Giving Thanks in the Oldest Church Still In Use in Northeast Georgia

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Giving Thanks in the Oldest Church Still In Use In
Northeast Georgia

Kitty Stratton

For generations the families of Northeast Georgia have been worshipping and giving thanks in churches tucked away in mountain valleys and perched on hilltops with their church spires gleaming in the autumn sunshine. The sight of a pretty white church against a background of flaming autumn colors and the church spire silhouetted against a sky the bluest of blue can bring words of praise to young and old.

Grace-Calvary Episcopal Church in Clarkesville established in 1838 as Grace Protestant Episcopal Church is a treasure tucked away in the heart of Clarkesville. It is believed to be the oldest church building of any denomination still in use in Northeast Georgia.

Grace-Calvary Episcopal Church, Clarkesville GA.

To better understand the history of this beautiful, old church, learning more about the history of Clarkesville is essential. Clarkesville was one of the first major resorts in Northeast Georgia. Many families would come from the swampy lowlands of Georgia and South Carolina, where yellow fever and other diseases were rampant. They would spend the summers in the cooler mountains and stay for sometimes as long as six months. Some of these families owned large plantations around Savannah and Charleston and would bring servants with them and some built summer homes in the area. A large number of these summer visitors were either Episcopalian or Presbyterian.

Desiring a place to worship Grace Protestant Episcopal Church held a service for worshippers for the first time on October 28th 1838. The first Rector came from New York State as a missionary. The Rev. Ezra B. Kellogg held Episcopal services twice a month in the Methodist Church building which used to stand where the old Clarkesville Cemetery is today.

In 1839 the acre lot where the present church building stands was purchased and $1,335.00 was raised to fund the construction. Construction was slow and records indicate that rainfall was so low that year, the water-powered saw mill on the Soque River could not operate.

Amazingly, the Grace Church building frame structure, remains essentially unaltered today. It is described in the church website history as “a superb example of Greek-Revival architecture, characterized in front by tall pillars and a portico. It is the second oldest Episcopal Church building in Georgia”.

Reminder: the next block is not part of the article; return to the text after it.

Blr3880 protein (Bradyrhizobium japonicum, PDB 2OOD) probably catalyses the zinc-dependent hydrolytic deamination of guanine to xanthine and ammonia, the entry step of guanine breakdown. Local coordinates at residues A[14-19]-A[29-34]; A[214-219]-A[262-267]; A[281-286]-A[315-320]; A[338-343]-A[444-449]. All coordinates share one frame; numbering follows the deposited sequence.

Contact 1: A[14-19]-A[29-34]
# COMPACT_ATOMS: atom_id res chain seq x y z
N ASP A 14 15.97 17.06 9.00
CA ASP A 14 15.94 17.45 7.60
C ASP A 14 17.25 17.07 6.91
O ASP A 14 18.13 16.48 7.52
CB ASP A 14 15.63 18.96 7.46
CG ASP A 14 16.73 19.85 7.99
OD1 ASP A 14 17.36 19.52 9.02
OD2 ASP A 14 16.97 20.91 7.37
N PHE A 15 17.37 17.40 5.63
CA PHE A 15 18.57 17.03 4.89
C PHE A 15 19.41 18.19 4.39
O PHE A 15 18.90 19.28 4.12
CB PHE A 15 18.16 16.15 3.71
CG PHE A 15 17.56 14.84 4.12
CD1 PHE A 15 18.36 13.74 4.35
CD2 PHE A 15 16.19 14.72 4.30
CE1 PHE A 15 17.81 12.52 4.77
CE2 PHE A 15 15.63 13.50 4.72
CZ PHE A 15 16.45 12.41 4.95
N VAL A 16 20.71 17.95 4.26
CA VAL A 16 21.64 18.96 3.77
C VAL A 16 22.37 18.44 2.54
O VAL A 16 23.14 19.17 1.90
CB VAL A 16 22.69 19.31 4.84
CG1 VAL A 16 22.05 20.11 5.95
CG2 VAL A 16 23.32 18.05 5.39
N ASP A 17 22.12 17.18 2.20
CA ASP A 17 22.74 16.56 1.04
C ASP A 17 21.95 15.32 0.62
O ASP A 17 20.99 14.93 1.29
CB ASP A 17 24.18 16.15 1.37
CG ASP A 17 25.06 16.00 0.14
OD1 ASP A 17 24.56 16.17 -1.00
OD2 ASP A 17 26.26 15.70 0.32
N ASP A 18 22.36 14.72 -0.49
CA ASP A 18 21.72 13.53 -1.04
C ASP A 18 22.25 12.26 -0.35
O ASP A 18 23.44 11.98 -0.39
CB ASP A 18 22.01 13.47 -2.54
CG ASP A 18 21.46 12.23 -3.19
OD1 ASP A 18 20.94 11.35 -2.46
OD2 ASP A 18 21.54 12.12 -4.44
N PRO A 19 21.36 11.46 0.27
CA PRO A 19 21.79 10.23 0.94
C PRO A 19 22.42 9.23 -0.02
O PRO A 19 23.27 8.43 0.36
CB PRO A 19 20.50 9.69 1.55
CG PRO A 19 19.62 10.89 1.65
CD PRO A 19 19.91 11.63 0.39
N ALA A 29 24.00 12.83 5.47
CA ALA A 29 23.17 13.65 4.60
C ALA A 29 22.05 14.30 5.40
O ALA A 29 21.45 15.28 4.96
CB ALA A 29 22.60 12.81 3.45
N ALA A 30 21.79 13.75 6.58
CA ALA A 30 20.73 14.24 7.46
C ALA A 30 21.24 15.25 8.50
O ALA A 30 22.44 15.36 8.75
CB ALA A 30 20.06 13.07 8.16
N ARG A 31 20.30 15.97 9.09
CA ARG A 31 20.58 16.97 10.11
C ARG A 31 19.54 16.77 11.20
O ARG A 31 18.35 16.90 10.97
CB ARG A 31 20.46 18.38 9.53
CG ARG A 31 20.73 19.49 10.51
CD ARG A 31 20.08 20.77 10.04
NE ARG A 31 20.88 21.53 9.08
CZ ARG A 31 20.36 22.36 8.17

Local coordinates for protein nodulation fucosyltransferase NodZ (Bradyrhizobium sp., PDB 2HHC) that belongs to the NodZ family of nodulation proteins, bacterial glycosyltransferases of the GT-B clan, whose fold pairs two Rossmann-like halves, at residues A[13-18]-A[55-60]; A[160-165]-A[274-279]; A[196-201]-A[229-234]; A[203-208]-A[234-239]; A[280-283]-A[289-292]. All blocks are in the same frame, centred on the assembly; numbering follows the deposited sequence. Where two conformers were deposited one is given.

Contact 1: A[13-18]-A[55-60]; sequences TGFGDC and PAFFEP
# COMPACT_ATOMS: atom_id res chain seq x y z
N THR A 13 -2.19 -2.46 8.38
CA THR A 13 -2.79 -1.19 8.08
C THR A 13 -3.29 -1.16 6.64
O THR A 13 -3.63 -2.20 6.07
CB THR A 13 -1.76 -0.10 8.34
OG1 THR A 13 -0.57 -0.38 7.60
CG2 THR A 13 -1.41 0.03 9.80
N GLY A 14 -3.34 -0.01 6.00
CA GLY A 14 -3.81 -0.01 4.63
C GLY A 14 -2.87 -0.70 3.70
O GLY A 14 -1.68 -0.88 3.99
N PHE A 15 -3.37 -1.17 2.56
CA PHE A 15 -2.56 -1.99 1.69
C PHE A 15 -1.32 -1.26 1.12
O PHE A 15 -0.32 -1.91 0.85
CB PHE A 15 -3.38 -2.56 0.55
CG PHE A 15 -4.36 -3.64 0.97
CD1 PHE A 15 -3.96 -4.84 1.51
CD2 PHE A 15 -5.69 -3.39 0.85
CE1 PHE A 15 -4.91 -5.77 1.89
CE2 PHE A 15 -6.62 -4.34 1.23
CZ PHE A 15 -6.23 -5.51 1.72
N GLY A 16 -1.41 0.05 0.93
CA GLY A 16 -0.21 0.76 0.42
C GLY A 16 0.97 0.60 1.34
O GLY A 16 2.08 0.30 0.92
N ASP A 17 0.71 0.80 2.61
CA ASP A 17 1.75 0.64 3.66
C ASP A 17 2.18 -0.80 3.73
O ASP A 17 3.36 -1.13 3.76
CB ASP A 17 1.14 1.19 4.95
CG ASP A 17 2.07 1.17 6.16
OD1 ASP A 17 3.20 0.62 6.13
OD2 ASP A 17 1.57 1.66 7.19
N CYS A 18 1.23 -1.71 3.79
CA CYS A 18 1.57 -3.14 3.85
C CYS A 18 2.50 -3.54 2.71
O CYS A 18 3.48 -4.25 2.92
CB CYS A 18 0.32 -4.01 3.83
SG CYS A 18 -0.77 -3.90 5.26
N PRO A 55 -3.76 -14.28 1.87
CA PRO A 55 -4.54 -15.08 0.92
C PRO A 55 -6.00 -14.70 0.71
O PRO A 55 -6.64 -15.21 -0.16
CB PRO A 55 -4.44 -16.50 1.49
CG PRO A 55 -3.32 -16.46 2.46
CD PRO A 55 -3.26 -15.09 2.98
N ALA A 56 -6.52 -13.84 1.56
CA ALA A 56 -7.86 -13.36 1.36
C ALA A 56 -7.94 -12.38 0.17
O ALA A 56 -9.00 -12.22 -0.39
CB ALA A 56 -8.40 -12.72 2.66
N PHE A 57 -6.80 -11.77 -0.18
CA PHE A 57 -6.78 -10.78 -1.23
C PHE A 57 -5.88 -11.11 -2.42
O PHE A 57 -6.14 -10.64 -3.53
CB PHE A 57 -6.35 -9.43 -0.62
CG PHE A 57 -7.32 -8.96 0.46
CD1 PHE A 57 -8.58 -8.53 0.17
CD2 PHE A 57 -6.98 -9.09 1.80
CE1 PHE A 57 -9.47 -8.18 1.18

Grace-Calvary Episcopal Church Historical Marker

The Civil War era had a damaging effect on the life of Grace Church. Many of the families who supported the church were financially destroyed by the war. The church dwindled in size and was reduced from a parish church to a mission. Fortunately some of the summer visitors settled permanently in the area. One of the main families were the Kollock family, ancestors of the well-known and beloved artist John Kollock. In 1853, the Chapel of the Holy Cross on New Liberty Road in Clarkesville was located on Kollock Land. For families who were unable to make the four mile trip traversing primitive roads to Grace Church in Clarkesville, monthly services were held at the Holy Cross location. In the early 1900’s Holy Cross was demolished due to deterioration of the building. Today the Holy Cross property, given to the church by the Kollock family, is used as a cemetery.

Grace Church has had a long and interesting history. In 1951 MGM repaired and repainted the building for the use of the church in the opening scene of the movie “I’d Climb the Highest Mountain”. Many factors have contributed to the long life and growth of the church, including the addition of the Calvary Church congregation which moved from Cornelia to Clarkesville. The Cornelia building was sold to provide funds for major structural repairs to the Clarkesville building in the early seventies.

For a more detailed and extensive history visit http://www.grace-calvary.org

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